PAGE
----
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Personal Finance : Is Your Pension Safe?
New York: February 15, 2004
By John R. Stephenson

The stock markets have rebounded and for nervous pension managers, not a minute too soon. For managers of defined benefit plans the stock markets' plunge over the previous three years has resulted in many sleepless nights. Defined benefit pension plan managers must ensure that they can maintain the retirement funding level that has been promised to the plan participants. When the stock market is in the doldrums, the returns to the portfolio are either non-existent or negative. The problem? There won't be enough money in the pension plan to pay the hoard of people about to retire. Add to this, the fact that because of the bull market in stocks during the 1990s, most pension plans have been heavily weighted toward stocks (most pensions allocate between 70 and 80 percent of their portfolios to stock) and you can see a potential problem lurking. With the market surging in the last year, worried pension managers can breath a little easier. But are pension plans out of the woods? No.

One gauge of the pension plan problem is the sorry state of the Pension Benefit Guarantee Corporation (PBGC) the quasi-governmental agency that inures America's private, defined benefit company pension plans. The PBGC stands behind the defined benefit plans (plans which guarantee a specific level of retirement income for each worker) of some 44.3 million American workers. With the steel and airline industry in a shambles and no end in sight, the government could ultimately be responsible for bailing out the pension plans of these behemoth corporations. By the PBGC's own estimates, they believe that there is some $85 billion of pension deficits (some estimates are as high as $350 billion) lurking on the books of America's most precarious companies. The result so far? Over the last two years, the insurer has plunged into the red and congress has stepped in with funding proposals to backstop the agency.

Although no one thinks that the government will let the Pension Benefit Guarantee Corp go bust, not with 44 million votes on the line, pension under-funding is a worrisome issue. Add to this the massive current account deficit and we have the makings of an ever-growing problem. The common wisdom is that the economy is improving and rising economic fortunes will mean rising stock prices and interest rates. All of this should benefit pension plans. But is this assumption valid? In the 17 years from the end of 1964 to 1981, the Dow Jones Industrial average gained exactly one-tenth of one percent. During the period from 1982 to the peak in March 2000, the Dow rose from 875 to a peak of 11,723 a gain of 1,239%. Could a weak economy be the explanation for such anemic performance in the earlier time period? No. During the 1964 to 1981 time period, the Gross Domestic Product (the broadest measure of economic activity) of the US actually grew 374% versus some 197% for the later period. Clearly there is no one to one correlation between economic activity and stock markets. The likely reason for higher stock prices? A slew of baby boomers who over the last twenty years plowed a ton of money into the stock market.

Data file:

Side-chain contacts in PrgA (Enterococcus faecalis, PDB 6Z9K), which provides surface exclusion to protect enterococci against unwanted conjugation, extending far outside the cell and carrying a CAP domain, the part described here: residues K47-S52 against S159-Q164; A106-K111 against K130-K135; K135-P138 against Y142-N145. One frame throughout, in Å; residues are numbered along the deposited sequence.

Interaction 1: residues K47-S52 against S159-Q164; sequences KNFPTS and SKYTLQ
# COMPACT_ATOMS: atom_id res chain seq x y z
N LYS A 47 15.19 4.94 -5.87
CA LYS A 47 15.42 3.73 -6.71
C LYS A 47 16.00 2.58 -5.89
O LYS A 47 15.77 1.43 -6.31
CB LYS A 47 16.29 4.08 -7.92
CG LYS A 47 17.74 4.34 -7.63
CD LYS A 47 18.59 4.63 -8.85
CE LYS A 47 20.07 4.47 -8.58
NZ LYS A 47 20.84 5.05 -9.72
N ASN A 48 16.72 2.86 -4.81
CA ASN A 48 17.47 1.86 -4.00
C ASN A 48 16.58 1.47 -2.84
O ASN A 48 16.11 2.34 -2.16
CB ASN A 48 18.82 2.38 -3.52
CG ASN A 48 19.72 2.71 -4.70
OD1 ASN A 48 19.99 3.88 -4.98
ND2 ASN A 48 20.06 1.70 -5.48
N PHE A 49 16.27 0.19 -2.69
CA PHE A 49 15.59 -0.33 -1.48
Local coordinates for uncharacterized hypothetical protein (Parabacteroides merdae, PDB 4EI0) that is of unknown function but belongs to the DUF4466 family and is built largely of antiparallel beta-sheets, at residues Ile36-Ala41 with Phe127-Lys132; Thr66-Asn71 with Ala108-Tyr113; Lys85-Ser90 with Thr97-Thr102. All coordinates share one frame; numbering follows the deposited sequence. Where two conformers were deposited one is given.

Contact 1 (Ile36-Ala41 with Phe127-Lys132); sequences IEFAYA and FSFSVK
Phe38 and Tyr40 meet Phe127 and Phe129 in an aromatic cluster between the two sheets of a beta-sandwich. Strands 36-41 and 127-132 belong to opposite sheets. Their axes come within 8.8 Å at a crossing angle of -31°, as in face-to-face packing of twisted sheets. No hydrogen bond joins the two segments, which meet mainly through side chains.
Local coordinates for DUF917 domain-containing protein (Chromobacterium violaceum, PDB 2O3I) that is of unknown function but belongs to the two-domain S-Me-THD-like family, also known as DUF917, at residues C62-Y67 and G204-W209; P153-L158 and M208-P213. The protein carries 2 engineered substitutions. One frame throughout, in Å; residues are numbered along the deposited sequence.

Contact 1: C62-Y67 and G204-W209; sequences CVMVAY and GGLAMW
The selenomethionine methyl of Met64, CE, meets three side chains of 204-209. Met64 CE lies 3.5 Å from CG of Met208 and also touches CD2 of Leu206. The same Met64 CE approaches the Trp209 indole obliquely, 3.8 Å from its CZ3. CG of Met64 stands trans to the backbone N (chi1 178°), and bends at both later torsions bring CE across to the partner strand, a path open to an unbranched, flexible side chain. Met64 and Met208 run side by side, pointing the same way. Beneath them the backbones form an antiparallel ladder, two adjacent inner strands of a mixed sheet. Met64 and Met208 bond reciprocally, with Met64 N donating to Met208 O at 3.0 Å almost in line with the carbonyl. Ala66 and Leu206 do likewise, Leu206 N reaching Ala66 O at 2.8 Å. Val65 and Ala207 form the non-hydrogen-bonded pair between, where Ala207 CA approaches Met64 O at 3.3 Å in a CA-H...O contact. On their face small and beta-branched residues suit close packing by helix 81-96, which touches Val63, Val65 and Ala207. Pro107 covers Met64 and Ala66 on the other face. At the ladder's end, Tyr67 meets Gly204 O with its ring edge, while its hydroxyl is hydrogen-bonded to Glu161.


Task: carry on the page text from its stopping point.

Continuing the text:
With the boomers starting to retire, governments in hock and pension funds in trouble we all need to devise our own survival plan for the coming decades. Perhaps the markets will bail us out this time, however, two hundred years of economic data suggest a return to the trend of more modest returns from stocks rather than a continuation of the outsized returns we have witnessed. Your strategy should be to build as diversified an investment portfolio as you can and to try and find ways to augment your income.

 

StephensonFiles is a division of Stephenson & Company Inc. an investment research and asset management firm which publishes research reports and commentary from time to time on securities and trends in the marketplace. The opinions and information contained herein are based upon sources which we believe to be reliable, but Stephenson & Company makes no representation as to their timeliness, accuracy or completeness. Mr. Stephenson writes a regular commentary on the markets and individual securities and the opinions expressed in this commentary are his own. This report is not an offer to sell or a solicitation of an offer to buy any security. Nothing in this article constitutes individual investment, legal or tax advice. Investments involve risk and an investor may incur profits and losses. We, our affiliates, and any officer, director or stockholder or any member of their families may have a position in and may from time to time purchase or sell any securities discussed in our articles. At the time of writing this article, Mr. Stephenson may or may not have had an investment position in the securities mentioned in this article
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